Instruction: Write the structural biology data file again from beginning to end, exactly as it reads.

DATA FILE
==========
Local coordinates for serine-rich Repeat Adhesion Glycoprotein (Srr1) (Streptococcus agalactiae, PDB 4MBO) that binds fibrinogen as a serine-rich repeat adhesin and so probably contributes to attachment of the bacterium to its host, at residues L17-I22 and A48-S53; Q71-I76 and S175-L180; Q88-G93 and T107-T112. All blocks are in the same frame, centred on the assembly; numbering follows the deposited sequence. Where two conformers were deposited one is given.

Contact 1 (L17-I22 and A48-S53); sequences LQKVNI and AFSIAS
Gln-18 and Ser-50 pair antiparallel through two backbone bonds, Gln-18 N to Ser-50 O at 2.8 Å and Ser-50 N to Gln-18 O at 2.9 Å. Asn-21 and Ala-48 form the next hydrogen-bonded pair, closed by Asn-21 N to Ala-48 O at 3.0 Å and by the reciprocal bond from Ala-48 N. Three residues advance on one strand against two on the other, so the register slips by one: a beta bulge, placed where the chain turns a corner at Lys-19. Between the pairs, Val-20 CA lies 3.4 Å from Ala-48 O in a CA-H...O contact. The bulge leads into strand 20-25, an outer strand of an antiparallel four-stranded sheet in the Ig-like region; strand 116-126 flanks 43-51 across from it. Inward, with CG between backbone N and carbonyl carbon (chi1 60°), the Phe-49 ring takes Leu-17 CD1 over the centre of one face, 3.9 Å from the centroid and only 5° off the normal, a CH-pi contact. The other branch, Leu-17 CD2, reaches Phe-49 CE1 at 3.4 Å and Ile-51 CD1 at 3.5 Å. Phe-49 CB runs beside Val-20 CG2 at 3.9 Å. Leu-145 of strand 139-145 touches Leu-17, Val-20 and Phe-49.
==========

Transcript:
Local coordinates for serine-rich Repeat Adhesion Glycoprotein (Srr1) (Streptococcus agalactiae, PDB 4MBO) that binds fibrinogen as a serine-rich repeat adhesin and so probably contributes to attachment of the bacterium to its host, at residues L17-I22 and A48-S53; Q71-I76 and S175-L180; Q88-G93 and T107-T112. All blocks are in the same frame, centred on the assembly; numbering follows the deposited sequence. Where two conformers were deposited one is given.

Contact 1 (L17-I22 and A48-S53); sequences LQKVNI and AFSIAS
Gln-18 and Ser-50 pair antiparallel through two backbone bonds, Gln-18 N to Ser-50 O at 2.8 Å and Ser-50 N to Gln-18 O at 2.9 Å. Asn-21 and Ala-48 form the next hydrogen-bonded pair, closed by Asn-21 N to Ala-48 O at 3.0 Å and by the reciprocal bond from Ala-48 N. Three residues advance on one strand against two on the other, so the register slips by one: a beta bulge, placed where the chain turns a corner at Lys-19. Between the pairs, Val-20 CA lies 3.4 Å from Ala-48 O in a CA-H...O contact. The bulge leads into strand 20-25, an outer strand of an antiparallel four-stranded sheet in the Ig-like region; strand 116-126 flanks 43-51 across from it. Inward, with CG between backbone N and carbonyl carbon (chi1 60°), the Phe-49 ring takes Leu-17 CD1 over the centre of one face, 3.9 Å from the centroid and only 5° off the normal, a CH-pi contact. The other branch, Leu-17 CD2, reaches Phe-49 CE1 at 3.4 Å and Ile-51 CD1 at 3.5 Å. Phe-49 CB runs beside Val-20 CG2 at 3.9 Å. Leu-145 of strand 139-145 touches Leu-17, Val-20 and Phe-49.